What did Prodicus tell his audiences?
Prodicus of Ceos (c. 465–415 B.C.E.) said that Empedocles’ four elements of earth, wind, fire, and water were divine (a doctrine that the playwright Aristophanes (c. 446–386) made fun of in The Birds). He also thought that whatever was necessary to human beings was considered holy, which was not a traditional view of religion in ancient Greece.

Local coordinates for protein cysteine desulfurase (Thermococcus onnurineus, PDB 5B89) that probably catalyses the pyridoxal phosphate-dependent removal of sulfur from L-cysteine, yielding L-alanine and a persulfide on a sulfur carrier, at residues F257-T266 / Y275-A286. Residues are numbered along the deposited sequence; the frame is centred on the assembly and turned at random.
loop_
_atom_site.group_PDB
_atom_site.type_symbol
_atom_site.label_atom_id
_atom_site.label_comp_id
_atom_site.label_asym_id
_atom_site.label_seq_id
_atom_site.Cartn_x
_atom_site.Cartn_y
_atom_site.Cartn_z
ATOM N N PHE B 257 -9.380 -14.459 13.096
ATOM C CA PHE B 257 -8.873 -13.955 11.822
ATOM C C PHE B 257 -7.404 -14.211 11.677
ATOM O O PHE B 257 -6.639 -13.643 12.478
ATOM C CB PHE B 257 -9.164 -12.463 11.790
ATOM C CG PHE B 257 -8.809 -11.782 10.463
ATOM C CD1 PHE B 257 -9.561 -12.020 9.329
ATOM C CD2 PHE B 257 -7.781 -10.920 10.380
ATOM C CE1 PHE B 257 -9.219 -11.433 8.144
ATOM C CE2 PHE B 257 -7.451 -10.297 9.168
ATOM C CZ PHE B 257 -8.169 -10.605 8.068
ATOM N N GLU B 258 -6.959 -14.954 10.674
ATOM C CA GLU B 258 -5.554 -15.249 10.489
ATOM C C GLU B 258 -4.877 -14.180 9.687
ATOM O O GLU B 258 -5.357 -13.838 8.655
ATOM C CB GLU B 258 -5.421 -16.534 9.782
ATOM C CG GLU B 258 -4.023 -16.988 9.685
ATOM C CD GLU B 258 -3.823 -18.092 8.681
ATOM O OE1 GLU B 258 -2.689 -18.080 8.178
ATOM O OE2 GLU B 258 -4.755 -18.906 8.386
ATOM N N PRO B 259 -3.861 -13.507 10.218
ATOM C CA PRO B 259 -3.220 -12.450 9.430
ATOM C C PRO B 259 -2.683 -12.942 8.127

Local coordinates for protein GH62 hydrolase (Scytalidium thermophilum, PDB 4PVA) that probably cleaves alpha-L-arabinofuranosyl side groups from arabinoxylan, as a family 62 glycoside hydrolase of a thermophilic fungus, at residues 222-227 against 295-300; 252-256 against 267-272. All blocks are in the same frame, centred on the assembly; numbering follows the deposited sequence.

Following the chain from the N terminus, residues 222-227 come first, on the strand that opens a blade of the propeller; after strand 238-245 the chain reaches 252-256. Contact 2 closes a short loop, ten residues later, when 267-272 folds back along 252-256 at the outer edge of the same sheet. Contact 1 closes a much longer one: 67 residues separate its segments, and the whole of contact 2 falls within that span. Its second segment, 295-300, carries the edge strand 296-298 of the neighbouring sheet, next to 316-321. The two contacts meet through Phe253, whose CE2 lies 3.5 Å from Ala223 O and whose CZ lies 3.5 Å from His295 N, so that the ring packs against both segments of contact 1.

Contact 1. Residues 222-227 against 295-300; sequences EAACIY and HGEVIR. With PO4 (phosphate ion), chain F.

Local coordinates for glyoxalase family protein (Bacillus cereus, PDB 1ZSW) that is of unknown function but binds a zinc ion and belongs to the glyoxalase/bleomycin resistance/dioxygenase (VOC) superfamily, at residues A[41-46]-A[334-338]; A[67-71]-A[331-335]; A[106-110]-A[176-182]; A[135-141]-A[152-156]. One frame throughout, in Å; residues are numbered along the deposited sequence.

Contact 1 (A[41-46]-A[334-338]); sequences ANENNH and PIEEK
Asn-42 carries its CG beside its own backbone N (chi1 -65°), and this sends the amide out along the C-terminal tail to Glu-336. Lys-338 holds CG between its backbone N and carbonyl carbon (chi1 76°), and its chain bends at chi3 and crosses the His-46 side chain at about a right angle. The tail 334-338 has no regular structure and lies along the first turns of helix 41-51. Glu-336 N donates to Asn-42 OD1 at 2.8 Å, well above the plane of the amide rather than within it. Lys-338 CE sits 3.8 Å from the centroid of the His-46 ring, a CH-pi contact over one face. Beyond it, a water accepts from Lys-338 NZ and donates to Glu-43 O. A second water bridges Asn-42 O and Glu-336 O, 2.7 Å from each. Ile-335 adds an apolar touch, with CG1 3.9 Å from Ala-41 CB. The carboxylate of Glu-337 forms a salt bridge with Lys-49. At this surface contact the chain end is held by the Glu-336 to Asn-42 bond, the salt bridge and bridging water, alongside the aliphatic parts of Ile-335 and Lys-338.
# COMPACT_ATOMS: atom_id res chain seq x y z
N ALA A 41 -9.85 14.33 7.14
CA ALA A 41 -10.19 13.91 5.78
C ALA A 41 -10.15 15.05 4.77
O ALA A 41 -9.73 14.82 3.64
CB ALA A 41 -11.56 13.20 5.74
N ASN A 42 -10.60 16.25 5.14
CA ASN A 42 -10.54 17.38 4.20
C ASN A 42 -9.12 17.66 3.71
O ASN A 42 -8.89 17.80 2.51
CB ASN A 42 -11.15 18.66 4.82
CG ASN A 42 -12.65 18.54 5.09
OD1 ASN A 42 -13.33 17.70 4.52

Prodicus argued that there is no absolute good, because what is good for one man is not necessarily good for another, a doctrine that supported relativism. In his discussions of language, Prodicus tried to show how no two words can have the same meaning. He also disagreed with Democratus (c. 460–371 B.C.E.), who had said that there could be different names for the same thing.